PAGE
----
"baby mama" vis-a-vis "baby's mama"

Wilson Gray hwgray at GMAIL.COM
Mon May 5 02:54:32 UTC 2008

Well, the Prof may have sung merely:

"A friend of mines wife"

equal to:

"The wife of a friend of mines"

I'm not a great fan of the Prof's, so I'm not sufficiently familiar
with his idiolect to speak with certainty. Some people say "yo'un" and
"mine" and others say "yo's" and "mines." Another consequence of this
lack of familiarity is that it's my experience that the true name of
"Professor Longhair" was ultimately revealed to be Roy Byrd.

It's long been my *impression* that this distinction is geographically
constrained, the first set being typical of the Western part of
Southern BE and the latter being typical of Eastern part of Southern
BE. But, as a matter of fact, I don't *know* that this is the case.
Hence, my suggestion is essentially a WAG, given that, according to
both my "knowledge" of the BE of Greater New Orleans - I've never been
there, but I've known people from there Down Home in Texas, Up
(relatively) North in Saint Louis, Out West in California, and in the
Army - and to my "theory," it *should* be the case that Byrd actually
*did* say:

"A friend of mine's wife"

However, I *think* that it should be easy enough for you, i.e., you
*personally*, to find out what the case really is. Or not. Because
it's *also* my *impression* that blacks use whatever forms are used by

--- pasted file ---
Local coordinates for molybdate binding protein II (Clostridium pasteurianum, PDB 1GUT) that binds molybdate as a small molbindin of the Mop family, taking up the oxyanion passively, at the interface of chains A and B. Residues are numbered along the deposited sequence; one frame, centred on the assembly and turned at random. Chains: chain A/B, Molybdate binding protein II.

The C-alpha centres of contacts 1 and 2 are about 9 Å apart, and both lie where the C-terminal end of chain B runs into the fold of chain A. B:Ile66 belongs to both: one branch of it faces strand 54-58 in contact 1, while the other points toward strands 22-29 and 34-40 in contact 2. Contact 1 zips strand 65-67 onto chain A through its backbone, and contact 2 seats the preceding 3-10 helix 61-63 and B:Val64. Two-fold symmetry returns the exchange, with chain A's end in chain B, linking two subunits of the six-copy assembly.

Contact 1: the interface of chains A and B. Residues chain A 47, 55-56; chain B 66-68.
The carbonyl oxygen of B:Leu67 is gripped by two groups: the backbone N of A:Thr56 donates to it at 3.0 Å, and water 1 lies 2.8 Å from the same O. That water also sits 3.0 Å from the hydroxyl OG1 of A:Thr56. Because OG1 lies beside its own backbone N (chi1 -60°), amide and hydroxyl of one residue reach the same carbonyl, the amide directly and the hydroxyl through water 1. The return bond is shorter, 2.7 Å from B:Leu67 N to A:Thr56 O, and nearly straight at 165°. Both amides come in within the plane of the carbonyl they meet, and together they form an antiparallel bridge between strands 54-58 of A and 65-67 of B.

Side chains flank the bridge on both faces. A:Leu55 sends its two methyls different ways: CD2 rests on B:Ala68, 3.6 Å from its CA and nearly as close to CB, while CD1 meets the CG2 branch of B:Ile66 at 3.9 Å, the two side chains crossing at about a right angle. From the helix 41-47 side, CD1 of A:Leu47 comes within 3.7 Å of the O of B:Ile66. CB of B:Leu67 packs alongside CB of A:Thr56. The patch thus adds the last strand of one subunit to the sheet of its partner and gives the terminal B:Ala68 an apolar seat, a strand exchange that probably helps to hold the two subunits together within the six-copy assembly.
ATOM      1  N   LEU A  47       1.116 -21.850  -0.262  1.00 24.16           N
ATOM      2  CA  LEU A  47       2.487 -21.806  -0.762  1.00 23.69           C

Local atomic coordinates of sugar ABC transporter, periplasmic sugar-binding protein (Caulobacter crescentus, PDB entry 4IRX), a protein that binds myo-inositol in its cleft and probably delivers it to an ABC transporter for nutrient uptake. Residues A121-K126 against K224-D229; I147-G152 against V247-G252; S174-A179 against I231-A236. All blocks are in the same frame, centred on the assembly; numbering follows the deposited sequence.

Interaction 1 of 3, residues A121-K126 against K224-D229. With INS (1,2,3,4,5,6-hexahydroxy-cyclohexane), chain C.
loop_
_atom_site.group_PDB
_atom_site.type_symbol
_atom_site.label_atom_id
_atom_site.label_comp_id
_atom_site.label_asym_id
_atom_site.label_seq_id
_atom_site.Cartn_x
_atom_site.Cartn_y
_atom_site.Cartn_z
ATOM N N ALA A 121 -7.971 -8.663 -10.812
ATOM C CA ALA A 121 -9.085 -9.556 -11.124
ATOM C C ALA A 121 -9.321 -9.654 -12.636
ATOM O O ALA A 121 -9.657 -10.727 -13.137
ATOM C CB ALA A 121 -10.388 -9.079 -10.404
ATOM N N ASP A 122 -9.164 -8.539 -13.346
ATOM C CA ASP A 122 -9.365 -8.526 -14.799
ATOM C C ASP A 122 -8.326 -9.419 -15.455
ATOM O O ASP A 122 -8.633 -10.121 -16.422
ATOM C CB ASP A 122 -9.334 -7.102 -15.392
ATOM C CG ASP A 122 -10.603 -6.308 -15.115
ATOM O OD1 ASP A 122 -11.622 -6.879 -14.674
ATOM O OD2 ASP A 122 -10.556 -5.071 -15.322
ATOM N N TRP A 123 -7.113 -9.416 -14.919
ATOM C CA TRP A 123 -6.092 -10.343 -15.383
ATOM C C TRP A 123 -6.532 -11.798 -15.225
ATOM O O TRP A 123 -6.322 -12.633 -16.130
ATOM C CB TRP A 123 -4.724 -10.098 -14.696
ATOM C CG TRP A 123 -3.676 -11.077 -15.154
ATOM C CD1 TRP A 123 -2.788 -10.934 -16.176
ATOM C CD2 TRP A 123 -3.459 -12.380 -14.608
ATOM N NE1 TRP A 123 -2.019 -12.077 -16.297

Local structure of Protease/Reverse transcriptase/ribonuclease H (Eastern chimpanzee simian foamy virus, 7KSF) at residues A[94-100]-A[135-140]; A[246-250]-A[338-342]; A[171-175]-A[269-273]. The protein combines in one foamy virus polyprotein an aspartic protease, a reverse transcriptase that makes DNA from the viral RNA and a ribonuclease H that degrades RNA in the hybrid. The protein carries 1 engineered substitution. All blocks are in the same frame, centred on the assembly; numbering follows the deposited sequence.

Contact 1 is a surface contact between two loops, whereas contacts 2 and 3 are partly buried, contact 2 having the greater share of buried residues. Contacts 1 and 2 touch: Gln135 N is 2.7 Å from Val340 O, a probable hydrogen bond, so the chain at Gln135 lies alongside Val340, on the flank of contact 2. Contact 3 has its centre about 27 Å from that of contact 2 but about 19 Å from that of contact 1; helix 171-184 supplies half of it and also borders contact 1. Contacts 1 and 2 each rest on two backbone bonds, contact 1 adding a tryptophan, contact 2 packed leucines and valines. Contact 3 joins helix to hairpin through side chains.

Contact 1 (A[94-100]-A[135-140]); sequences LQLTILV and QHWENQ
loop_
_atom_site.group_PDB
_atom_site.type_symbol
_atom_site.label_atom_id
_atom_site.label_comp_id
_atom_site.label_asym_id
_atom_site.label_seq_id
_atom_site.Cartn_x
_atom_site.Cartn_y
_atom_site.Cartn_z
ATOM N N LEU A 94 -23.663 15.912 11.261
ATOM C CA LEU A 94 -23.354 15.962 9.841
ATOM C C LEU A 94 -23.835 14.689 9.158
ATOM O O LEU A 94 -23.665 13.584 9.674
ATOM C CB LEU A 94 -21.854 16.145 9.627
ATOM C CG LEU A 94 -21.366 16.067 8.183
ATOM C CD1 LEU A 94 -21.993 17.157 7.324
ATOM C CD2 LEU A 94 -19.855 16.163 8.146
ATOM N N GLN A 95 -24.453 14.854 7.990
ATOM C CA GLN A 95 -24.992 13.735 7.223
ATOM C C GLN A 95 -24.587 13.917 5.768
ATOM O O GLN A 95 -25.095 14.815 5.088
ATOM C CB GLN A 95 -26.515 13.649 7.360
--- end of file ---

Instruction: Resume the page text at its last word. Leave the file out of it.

r-less whites of similar sociolinguistic status in the relevant
geographical area. So, there's a possibility that, to coin a phrase,
you could look it up.


On Fri, May 2, 2008 at 3:49 PM, Benjamin Zimmer
<bgzimmer at babel.ling.upenn.edu> wrote:
> ---------------------- Information from the mail header -----------------------
>  Sender:       American Dialect Society <ADS-L at LISTSERV.UGA.EDU>
>  Poster:       Benjamin Zimmer <bgzimmer at BABEL.LING.UPENN.EDU>
>  Subject:      Re: "baby mama" vis-a-vis "baby's mama"
>  -------------------------------------------------------------------------------
>  On Fri, May 2, 2008 at 3:16 PM,  <RonButters at aol.com> wrote:
>  >
>  >  It may be a small point, but it should be kept in mind that the absence of a
> >  overt possessive marker in AAVE is variable, not categorical (depending on
> >  the age, geographical location, and social positioning of the speaker). The
> >  assertion that "the right way to compare the grammars is just to see them as
>  >  having different ways for expressing a syntactic relationship" is true only for
> >  those speakers of varieties of AAVE who have no possessive overt possessive
>  >  marker [z] whatever.
>  And it might also vary in the speech of a given speaker, based on
>  contextual factors. In the 1950 R&B song "Bald Head", Roy Byrd (later
>  better known as Professor Longhair) sings the chorus "Where's that
>  girl hair?" several times. But elsewhere in the song he refers to "a
>  good friend of mine's wife." (I'm sure Wilson will correct me if I've
>  misheard the lyrics!) Not sure what the constraints here might be --
>  perhaps Byrd's use of the overt marker was triggered by that
>  particular type of possessive construction. Arnold Zwicky talked about
>  the construction in this Language Log post ("A friend of mine's pet
>  bear"):
>  http://itre.cis.upenn.edu/~myl/languagelog/archives/003814.html
>  --Ben Zimmer
>  ------------------------------------------------------------
>  The American Dialect Society - http://www.americandialect.org

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